(Category 4) changes the distribution of fatalities as shown in Table 1.

TABLE 1. Changes in distribution of fatalities after allowing for opinion of family
and/or neighbours of victim and witnesses

Hendrix
number
adjusted for
family/
neighbour
Category Hendrix number opinion Difference

(Category 2) Deaths not directly related to protests 51 (17.4%) 47 (16.0%) -4

(Category 3) People murdered by the opposition 60 (20.5%) 51 (17.4%) -9

(Category 4) Protesters (protesters, opponents,
59 (20.1%) 110 (37.5%) +51
opposition activists operating roadblocks...)

(Category 5) Bystanders (uninvolved in the protests) 46 (15.7%) 17 (5.8%) -29

(Category 6) Names with insufficient data to
77 (26.3%) 68 (23.5%) -9
determine the cause of the death

TOTAL 293 293 0

4.2 Fatalities attributed by Hendrix to Category 2, ("deaths not directly related to protests"),
Category 3 ("people murdered by the opposition"), Category 5 ("bystanders") and Category 4
("protesters") that are prima facie unclear and/or disputed and should hence be re-assigned to
Category 6 ("names with insufficient data")
 In Hendrix’s list of 51 fatalities not directly related to the conflict (Category 2), the cause
and/or context of death in 19 instances is not clear enough to rule out any connection with
the conflict.14

12 These are case numbers 1, 5, 6, 7, 8, 44, 45, 74, 80, 81, 106, 107, 120, 121, 125, 162, 220, 237, 238, 239, 240,
241, 242, 250, 259, 272, 273, 275 and 290.
13 These are case numbers 40, 42, 49, 57, 143, 145, 165, 214 and 276.

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 In Hendrix’s list of a definite 60 "people murdered by the opposition" (Category 3), the
cause and/or context of death in 18 instances is unclear and/or disputed.15

 In Hendrix’s list of a definite 59 "protester" victims (Category 4), the cause and/or context
of death in two instances is unclear and/or disputed.16

 In Hendrix’s list of a definite 46 "bystander" fatalities (Category 5), the cause and/or
context of death in 16 instances is unclear and/or disputed.17

Adding these 55 names to Category 6 («insufficient data to determine cause of death») further
changes the distribution of fatalities as shown in Table 2.

TABLE 2. Changes in distribution of fatalities after re-assigment of unclear and/or
disputed cases

(2) (3)

(1) adjusted for (2) adjusted for
family/neighbour unclear/disputed Difference
Category (1) Hendrix number opinion cases (3) – (2)

(Category 2) Deaths not
51 (17.4%) 47 (16.0%) 28 (9.6%) -19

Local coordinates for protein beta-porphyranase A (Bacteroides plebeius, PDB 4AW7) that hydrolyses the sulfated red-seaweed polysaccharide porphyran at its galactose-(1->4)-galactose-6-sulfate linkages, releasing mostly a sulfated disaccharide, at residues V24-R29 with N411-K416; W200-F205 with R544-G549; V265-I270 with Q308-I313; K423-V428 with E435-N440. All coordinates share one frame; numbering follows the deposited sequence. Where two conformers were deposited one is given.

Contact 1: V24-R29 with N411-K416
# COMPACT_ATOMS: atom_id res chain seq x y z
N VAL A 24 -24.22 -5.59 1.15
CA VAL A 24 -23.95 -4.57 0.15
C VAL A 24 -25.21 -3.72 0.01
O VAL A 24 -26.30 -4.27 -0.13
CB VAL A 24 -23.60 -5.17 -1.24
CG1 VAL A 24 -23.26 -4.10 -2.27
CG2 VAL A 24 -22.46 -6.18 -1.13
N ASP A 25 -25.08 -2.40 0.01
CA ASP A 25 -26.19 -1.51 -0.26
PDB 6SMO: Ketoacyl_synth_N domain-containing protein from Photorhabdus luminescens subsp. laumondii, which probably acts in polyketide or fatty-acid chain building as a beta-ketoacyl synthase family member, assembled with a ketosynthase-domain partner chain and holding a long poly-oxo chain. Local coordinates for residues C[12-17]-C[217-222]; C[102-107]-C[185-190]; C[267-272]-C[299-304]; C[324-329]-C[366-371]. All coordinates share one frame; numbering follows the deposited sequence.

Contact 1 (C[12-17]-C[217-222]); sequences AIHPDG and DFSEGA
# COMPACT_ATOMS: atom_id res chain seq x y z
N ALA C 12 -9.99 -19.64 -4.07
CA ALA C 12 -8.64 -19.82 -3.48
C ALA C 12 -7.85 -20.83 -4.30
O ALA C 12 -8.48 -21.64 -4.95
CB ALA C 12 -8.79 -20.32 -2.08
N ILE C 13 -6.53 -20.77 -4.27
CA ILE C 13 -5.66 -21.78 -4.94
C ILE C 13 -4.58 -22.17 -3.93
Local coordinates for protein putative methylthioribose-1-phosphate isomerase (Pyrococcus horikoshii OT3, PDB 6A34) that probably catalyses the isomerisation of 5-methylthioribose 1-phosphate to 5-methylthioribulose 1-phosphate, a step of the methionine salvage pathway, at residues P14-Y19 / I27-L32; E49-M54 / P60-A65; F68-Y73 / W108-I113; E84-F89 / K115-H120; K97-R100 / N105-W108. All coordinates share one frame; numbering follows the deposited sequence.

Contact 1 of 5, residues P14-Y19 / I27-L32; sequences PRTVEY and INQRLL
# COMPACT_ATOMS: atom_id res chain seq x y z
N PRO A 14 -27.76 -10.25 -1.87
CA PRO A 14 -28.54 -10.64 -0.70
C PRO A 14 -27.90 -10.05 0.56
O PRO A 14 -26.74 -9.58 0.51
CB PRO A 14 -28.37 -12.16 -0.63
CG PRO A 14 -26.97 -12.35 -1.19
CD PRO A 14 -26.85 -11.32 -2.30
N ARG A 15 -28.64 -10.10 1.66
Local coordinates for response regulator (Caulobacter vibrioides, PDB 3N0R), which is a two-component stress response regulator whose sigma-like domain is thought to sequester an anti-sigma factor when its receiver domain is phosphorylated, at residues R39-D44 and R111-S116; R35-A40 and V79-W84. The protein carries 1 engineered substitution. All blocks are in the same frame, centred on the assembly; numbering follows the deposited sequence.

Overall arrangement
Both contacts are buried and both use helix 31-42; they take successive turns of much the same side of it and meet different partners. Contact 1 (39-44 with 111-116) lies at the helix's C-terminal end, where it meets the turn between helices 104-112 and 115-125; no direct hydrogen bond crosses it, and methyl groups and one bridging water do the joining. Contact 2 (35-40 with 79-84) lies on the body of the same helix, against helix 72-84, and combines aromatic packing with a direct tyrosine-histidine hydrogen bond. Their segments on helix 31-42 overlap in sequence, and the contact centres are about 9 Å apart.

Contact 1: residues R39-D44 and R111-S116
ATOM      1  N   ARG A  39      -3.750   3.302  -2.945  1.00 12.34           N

directly related to protests

(Category 3) People
60 (20.5%) 51 (17.4%) 33 (11.3%) -18
murdered by the opposition

(Category 4) Protesters
(protesters, opponents,
59 (20.1%) 110 (37.5%) 108 (36.9%) -2
opposition activists
operating roadblocks...)

(Category 5) Bystanders
46 (15.7%) 17 (5.8%) 1 (0.3%) -16
(uninvolved in the protests)

(Category 6) Names with
insufficient data to
77 (26.3%) 68 (23.5%) 123 (42.0%) +54
determine the cause of the
death

TOTALS 293 293 293 0

4.3. Further re-attributions

The following re-attributions can also be reasonably made:

14 These are case numbers 65, 66, 75, 76, 78, 83, 90, 118, 119, 158, 169, 182, 184, 207, 234, 265, 266, 282 and
285. They are shown on Column R of the Excel file with the background coloured in Grey 3.
15 These are case numbers 3, 9, 46, 61, 89, 127, 132, 150, 154, 160, 161, 174, 200, 201, 202, 203, 219 and 251.
16 These are case numbers 13 and 34.
17 These are case numbers 4, 29, 30, 39, 56, 60, 69, 85, 86, 101, 126, 153, 171, 173, 199 and 252.

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 Alejandro Estrada Vega (Case 67) is classified as a "bystander" to the conflict but there is
a prima facie case for his reclassification as a possible victim of opposition forces.

The result of this reclassification is shown in Table 3, which shows the total changes in re-
allocation of fatalities. The re-assignment of case 67 increases the number in Category 3 by one
(to 34), while reducing that in Category 5 by one (to zero).

TABLE 3. Differences between the two classifications of fatalities

Number of
Category Hendrix number Comment Difference

(Category 2) Deaths not directly related to
51 (17.4%) 28 (9.6%) -23
protests

(Category 3) People murdered by the
60 (20.5%) 34 (11.6%) -26
opposition

(Category 4) Protesters (protesters,
opponents, opposition activists operating 59 (20.1%) 108 (36.9%) +48
roadblocks...)

(Category 5) Bystanders (uninvolved in the
46 (15.7%) 0 (0%) -46
protests)

(Category 6) Names with insufficient data to
77 (26.3%) 123 (42.0%) +47
determine the cause of the death

TOTALS 293 293 0

5. Method of reclassification

These figures have been derived by the following method:

a) The Hendrix Excel file, including his elimination of duplicated names and inclusion of
omissions in the CENIDH, IACHR and ANPDH lists, is accepted as accurate for the purposes of
analysis. It is not changed except to:

 Remove the photos of the victims to allow easier management of the file

 Update Column N (original Column O) to show cases where the CENIDH subsequently
recognised fatalities that were not on its initial lists, as confirmed by their appearance on
the July 30 Confidential "Fallecidos" list. This shows as a "NO/SI" entry in this column